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Swiss Re and World Trade Center owners on verge of legal battle

Swiss Re says the two attacks on the World Trade Center were one event Keystone Archive

A legal row is brewing between the world's second largest re-insurer, Swiss Re, and the World Trade Center's main leaseholder, Larry Silverstein, over the size of the insurance claim for the September 11 attacks.

Swiss Re have sought a “declaratory judgement” from a Manhattan court over whether the terrorist attacks on the twin towers constituted a single insured event, or two, given that two aircraft crashed into the buildings.

The Financial Times newspaper suggested on Monday that Swiss Re’s move was aimed at limiting its and other insurers’ exposure to $3.5 billion, the insured value of the World Trade Center.

The legal move follows Silverstein’s suggestion that the assault on the twin towers was two separate attacks, implying that he could make two claims worth $7 billion.

His firm, Silverstein Properties, and Westfield America purchased the twin towers last July for $3.2 billion.

Speed up claims process

Stephan Dishart, the head of Swiss Re’s media communications for North America, confirmed to swissinfo that the company had filed a declaratory judgement request but said the legal action was aimed at speeding up the claim process.

“What Swiss Re is trying to do is to take steps to provide an initial payment to all of those insured for the World Trade Center property. We’ve joined numerous other insurers in expediting a cash advance process.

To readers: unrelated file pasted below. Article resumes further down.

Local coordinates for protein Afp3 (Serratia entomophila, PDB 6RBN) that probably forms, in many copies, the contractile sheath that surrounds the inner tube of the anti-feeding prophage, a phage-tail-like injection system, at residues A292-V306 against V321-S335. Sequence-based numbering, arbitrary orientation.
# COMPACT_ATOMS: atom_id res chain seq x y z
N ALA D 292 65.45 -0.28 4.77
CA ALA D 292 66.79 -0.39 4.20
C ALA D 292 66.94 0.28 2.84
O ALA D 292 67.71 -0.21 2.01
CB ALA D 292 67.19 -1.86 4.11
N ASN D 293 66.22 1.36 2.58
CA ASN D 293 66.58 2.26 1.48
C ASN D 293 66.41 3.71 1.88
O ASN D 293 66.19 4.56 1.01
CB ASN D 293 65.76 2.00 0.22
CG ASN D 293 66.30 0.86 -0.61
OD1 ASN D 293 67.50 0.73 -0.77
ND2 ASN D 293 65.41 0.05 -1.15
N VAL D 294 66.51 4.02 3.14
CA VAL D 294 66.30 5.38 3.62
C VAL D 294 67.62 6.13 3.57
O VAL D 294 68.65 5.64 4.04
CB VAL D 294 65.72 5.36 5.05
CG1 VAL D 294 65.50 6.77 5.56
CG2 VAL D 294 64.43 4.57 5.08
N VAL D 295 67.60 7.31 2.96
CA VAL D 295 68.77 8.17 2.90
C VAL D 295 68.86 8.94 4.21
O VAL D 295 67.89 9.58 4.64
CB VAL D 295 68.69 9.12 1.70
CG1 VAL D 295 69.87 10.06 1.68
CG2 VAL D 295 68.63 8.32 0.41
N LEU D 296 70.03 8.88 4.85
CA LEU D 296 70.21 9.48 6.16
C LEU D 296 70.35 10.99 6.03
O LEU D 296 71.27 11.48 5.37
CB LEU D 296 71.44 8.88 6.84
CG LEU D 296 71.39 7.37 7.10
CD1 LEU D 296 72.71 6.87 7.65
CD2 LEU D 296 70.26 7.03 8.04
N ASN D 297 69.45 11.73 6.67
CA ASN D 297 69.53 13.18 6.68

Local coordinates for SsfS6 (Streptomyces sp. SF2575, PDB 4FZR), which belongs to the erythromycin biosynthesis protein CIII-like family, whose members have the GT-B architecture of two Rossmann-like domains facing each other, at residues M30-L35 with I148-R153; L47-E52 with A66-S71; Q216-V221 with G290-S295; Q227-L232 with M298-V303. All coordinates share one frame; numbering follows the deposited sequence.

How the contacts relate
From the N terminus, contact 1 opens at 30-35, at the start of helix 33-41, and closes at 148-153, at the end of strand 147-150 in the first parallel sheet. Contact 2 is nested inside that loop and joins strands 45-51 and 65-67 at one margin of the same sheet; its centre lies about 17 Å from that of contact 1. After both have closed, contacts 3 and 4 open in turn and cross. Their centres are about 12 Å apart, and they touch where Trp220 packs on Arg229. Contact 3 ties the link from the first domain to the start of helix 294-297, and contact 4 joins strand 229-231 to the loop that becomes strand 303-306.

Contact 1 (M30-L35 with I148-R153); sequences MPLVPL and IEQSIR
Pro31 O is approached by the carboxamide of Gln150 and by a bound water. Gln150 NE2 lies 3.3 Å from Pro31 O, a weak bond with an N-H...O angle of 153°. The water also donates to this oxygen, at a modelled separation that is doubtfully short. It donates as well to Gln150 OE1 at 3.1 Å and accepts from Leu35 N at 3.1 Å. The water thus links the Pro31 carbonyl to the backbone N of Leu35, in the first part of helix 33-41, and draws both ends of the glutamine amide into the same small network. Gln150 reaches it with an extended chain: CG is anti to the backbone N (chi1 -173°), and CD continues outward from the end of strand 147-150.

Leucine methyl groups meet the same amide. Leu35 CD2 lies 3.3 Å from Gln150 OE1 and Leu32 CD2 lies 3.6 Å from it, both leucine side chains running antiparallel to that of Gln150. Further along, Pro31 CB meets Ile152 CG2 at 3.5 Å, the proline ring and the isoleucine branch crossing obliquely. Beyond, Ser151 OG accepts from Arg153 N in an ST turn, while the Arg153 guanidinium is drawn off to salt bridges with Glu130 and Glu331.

“I can’t speak for Mr Silverstein” he added, “but he has broadly communicated his view that he seeks to multiply the coverage we agreed to provide.

“If we started paying and left this issue to another day we could potentially compromise the interest of other involved parties,” he concluded.

Liable for fifth of damages

Swiss Re is liable for 22 per cent of the property damage insurance cover on the complex, with the rest shared between about 20 other insurers.

In its court filing, Swiss Re sought “a declaration that the damage… is one insurance loss and not multiple and separate and unconnected losses as Mr Silverstein is claiming in the media”.

Silverstein Properties responded by saying that Swiss Re’s actions were “absolutely without merit” and that it was trying to evade its obligations.

Swiss Re pointed out that the insurance policy had not been confirmed at the time of the attack, and that it was honouring its commitment on the strength of an outline of the policy – known as a placing slip – provided by the broker.

Last month, Swiss Re said the twin towers disaster would cost it SFr2 billion – two-thirds of last year’s net profit. Its exposure could be considerably more if Silverstein were able to make two claims.

swissinfo

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